As I stated before Mr. Chandler has not won any election. Elections Canada or Elections Alberta has not overseen any “election” in which he has won jack-squat. They are the bodies in charge of our democratic elections. The only thing Mr. Chandler has done is have more than 50% of a handful of Alberta Progressive Conservative Calgary-Egmont Riding Association members who showed up at a specific community hall on a specific day in November say they wanted him to be their nominee to run in the next provincial election under the Alberta PC banner. That’s a long way from being “democratically elected” to anything.
So why is Chandler, who announced a couple days ago that he will run in Calgary-Egmont as an independent, touting the fact his campaign signage will contain the phrase: the “democratically elected conservative candidate for Calgary-Egmont”. Nope. Sorry, that’s probably going to be some other person. Probably one who doesn’t slag and sue his own party.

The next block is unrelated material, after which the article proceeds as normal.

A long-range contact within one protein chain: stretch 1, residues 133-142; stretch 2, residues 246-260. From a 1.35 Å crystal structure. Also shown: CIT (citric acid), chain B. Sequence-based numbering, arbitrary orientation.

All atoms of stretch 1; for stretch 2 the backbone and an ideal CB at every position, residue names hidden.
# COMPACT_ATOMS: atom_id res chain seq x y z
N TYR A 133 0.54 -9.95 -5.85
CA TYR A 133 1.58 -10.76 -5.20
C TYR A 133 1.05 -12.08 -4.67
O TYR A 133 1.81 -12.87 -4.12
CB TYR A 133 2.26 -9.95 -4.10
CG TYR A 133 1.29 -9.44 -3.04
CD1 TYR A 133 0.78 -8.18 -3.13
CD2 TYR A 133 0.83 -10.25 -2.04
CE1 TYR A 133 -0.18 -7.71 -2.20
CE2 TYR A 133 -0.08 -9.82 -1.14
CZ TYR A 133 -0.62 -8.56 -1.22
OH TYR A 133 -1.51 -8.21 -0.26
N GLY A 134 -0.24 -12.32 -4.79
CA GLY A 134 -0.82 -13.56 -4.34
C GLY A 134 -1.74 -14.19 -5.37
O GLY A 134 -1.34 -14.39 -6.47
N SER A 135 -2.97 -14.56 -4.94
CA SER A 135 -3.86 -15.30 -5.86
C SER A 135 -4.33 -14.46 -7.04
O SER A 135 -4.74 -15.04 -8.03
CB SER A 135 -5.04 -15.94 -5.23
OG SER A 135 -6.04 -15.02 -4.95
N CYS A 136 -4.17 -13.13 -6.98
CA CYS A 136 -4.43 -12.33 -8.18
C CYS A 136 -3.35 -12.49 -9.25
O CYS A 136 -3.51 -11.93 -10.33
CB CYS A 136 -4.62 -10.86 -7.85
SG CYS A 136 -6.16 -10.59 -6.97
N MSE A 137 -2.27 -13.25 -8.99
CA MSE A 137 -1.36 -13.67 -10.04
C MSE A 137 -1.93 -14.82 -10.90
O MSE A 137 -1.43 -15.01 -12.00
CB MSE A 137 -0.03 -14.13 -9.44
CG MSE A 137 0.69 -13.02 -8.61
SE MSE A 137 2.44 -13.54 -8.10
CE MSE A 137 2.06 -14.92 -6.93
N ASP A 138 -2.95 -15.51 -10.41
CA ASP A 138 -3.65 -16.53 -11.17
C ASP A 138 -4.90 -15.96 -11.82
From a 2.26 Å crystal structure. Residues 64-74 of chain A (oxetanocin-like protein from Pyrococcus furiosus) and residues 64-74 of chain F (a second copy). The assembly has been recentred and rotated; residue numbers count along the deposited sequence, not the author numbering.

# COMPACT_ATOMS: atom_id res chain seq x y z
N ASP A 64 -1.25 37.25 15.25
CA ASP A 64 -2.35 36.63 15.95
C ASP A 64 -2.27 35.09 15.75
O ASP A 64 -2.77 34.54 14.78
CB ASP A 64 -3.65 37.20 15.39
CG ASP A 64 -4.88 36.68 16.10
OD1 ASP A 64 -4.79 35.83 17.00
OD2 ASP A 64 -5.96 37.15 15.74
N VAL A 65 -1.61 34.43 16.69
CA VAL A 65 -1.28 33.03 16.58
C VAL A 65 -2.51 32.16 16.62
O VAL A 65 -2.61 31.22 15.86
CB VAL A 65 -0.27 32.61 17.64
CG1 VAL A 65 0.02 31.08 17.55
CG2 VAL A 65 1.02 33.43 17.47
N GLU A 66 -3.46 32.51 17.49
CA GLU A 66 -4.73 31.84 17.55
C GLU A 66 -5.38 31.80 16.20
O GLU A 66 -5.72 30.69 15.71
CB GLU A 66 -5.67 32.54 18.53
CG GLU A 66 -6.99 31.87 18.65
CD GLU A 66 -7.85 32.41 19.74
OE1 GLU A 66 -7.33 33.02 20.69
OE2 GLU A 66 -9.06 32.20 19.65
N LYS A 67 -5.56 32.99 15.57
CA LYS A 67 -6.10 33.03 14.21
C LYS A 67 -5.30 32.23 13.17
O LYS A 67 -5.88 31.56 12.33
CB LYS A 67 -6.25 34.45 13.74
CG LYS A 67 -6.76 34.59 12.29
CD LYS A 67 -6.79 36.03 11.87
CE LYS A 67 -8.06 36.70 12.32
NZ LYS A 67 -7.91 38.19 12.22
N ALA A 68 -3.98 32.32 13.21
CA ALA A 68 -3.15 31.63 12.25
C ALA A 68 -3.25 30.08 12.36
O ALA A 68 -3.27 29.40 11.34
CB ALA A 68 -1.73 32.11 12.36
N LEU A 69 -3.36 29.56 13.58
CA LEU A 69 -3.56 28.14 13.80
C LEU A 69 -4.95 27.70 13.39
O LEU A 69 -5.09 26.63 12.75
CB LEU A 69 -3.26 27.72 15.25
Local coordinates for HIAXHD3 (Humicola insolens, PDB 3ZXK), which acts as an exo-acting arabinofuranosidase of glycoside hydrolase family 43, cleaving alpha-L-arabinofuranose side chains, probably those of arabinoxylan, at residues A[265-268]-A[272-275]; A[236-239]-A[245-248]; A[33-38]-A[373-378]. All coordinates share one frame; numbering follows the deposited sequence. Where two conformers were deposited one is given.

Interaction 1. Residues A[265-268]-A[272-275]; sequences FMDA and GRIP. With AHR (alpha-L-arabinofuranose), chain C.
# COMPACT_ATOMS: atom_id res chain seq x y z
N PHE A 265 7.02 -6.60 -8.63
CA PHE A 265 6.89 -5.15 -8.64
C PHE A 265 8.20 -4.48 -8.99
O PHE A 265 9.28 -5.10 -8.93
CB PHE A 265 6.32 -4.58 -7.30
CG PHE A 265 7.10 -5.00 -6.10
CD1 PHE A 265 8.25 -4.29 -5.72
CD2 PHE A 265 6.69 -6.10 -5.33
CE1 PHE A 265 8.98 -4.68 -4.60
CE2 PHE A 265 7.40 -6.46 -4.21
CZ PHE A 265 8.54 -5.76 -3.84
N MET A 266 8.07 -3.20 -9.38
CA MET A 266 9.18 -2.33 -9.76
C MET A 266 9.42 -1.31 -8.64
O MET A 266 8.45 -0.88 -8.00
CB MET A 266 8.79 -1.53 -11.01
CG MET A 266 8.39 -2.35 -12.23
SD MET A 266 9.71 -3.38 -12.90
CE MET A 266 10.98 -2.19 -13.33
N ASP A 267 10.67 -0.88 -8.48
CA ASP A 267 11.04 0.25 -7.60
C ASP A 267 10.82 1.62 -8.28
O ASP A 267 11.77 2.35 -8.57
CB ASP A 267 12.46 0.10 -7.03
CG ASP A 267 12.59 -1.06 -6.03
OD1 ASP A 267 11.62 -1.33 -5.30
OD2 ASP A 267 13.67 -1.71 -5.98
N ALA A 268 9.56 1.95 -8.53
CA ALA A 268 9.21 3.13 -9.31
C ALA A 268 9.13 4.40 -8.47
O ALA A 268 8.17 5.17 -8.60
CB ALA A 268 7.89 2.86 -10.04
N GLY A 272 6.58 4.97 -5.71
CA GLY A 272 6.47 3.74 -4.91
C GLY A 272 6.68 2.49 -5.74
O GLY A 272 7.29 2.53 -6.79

On a related note – my rabbit and I just held an “election” and I’m please report I have been named Assistant Deputy Prime Minister of Everything. (The bunny abstained on the third ballot – that broke the stalemate and sealed my victory.) As my first act I am going to introduce legislation to make snow tires mandatory and to lower the legal blood alcohol level for drivers to .05.
The rabbit is ticked I’m using my powers so recklessly.
For those of you that are interested in the facts of the Craig Chandler dismissal (and are, like I normally am, too lazy to click the link in my previous post), here is the full text of the section of the PC constitution that are pertinent to this situation.
(vi) A candidate who has been duly
nominated shall be approved by the
Leader and the Executive Committee
and officially endorsed as a candidate of
the Association if such approval is in the
best interests of the Association.
(c) Dispute Resolution
Any dispute or other matter in question between
candidates for nomination for a Provincial
Constituency, or in respect of the nomination
process arising under, out of, in connection with, or